The political elites employ a fictitious approach to government spending cuts, because they don’t really want cuts.
You can see this in the media response to a recent report about the 2012 presidential campaign. The “bi-partisan” Committee for a Responsible Federal Budget issued a report discussing how the GOP candidates’ proposals would affect the national debt. In short, for three of the four candidates, their plans would dramatically increase the national debt. Only one candidate has a plan that reduces the debt. As the graph shows (click it to see in full size), national debt would dramatically increase under the plans proposed by Newt Gingrich and Rick Santorum, while only Ron Paul would reduce it.
This became a significant story in the news, but did not get the attention it truly deserves. The biggest difference in the candidates is that Ron Paul has proposed substantial and specific government spending cuts.
So how was the spending issue addressed by the media and the political elites?
Consider the Wall Street Journal‘s take:
Alice Rivlin, a committee board member and former head of the Congressional Budget Office, said it was unrealistic to expect candidates to be too specific about how they would restrain spending growth, but she worried candidates are being specific about tax-cut proposals that would worsen the deficit.
“It’s too much, at this stage in the campaign, to ask campaigns to give you a finished proposal with all the details,” she said. “But it’s not too much to ask them to be fiscally responsible.”
Think of the questions a real journalist might have asked Ms. Alice Rivlin:
Why is it unrealistic?
At what stage of the campaign should they give you a finished, detailed proposal?
How can they be fiscally responsible without providing details?
This media/political elite attitude enables candidates to be vague about government spending cuts. Today I had the joy of reading Rick Santorum’s Economic Freedom Agenda in the Journal, which has this beauty of a paragraph:
I’ll propose spending cuts of $5 trillion over five years, including cuts for the remainder of fiscal year 2013. I’ll propose budgets that spend less money each year than prior years, and I’ll reduce the nondefense-related federal work force by at least 10%, without replacing them with private contractors.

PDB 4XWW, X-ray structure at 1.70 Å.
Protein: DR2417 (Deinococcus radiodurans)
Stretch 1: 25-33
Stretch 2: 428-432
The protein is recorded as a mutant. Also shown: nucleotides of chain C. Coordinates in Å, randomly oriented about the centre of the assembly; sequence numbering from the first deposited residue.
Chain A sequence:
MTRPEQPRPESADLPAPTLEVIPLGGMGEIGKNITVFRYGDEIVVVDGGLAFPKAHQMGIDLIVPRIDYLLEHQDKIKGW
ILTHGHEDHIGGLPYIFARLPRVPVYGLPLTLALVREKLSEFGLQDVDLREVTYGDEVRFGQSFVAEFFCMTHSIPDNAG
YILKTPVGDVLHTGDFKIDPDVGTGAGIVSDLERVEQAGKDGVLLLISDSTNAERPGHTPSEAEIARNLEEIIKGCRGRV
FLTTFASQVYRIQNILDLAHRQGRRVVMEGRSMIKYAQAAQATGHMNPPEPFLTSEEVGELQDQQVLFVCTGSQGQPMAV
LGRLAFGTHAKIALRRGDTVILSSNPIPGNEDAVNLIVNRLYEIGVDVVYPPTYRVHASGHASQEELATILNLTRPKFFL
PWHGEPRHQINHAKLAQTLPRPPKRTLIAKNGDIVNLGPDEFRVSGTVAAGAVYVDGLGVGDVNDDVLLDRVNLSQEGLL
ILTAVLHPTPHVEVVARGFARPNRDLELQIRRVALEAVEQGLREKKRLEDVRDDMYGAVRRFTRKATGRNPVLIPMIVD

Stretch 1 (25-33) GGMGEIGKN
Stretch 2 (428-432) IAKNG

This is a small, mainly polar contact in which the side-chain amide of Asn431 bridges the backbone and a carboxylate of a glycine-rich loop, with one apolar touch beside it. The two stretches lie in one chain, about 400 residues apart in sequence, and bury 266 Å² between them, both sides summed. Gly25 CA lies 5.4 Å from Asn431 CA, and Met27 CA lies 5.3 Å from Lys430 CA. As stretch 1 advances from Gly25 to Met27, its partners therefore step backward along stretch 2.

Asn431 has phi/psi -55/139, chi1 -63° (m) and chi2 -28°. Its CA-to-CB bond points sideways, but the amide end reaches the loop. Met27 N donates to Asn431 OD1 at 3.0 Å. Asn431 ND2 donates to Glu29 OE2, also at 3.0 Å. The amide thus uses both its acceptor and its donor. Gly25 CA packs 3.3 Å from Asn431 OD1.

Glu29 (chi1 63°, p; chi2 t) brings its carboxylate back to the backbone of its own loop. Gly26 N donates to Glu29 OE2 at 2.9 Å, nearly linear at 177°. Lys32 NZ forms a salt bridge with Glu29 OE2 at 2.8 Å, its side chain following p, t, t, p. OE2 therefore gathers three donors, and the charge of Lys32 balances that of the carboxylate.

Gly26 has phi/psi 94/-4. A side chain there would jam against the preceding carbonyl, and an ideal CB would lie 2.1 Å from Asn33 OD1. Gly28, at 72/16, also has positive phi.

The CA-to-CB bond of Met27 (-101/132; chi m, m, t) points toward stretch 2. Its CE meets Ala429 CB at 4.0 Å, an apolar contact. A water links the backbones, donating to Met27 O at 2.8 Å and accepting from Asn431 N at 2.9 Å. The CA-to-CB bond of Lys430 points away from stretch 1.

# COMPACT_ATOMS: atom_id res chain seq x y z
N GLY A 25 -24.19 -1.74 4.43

“I’ll” is usually a contraction meaning “I will.” Santorum formed a presidential exploratory committee in April of 2011, some ten months ago. He will propose spending cuts? He’s had four years in the House, followed by twelve years in the Senate, and four years now as a lobbyist. By now he should have a pretty good idea of what spending he’d cut. When will he tell us what cuts he’d make?
Also interesting is the questionable math. He says he’ll cut $5 trillion over 5 years. Then he says each budget will spend less than prior years. In the world most of us live in, cutting $5 trillion over 5 years would mean cutting about a trillion a year, so it should be obvious that each budget would spend less than prior years.
But maybe what he really means is the Washington insider version of spending cuts, which means a reduction in future increases. This relies on another fiction of the media and the political elites – baseline budgeting.
So when Santorum says he’ll cut $5 trillion, does he mean reducing spending by $5 trillion, or reducing future increases by $5 trillion? Don’t worry folks. Alice Rivlin reassures the media and the candidates that they don’t have to be specific.
Ms. Rivlin’s choice, President Obama, hasn’t proposed any significant spending cuts three years into his first term. So I guess we shouldn’t be surprised.
If you’re reading this, and you’ve gotten this far, you should demand that any candidates be specific about their spending plans. And tell the media you want them to ask specific questions. Don’t let Alice Rivlin and the other DC insiders hide the truth from us.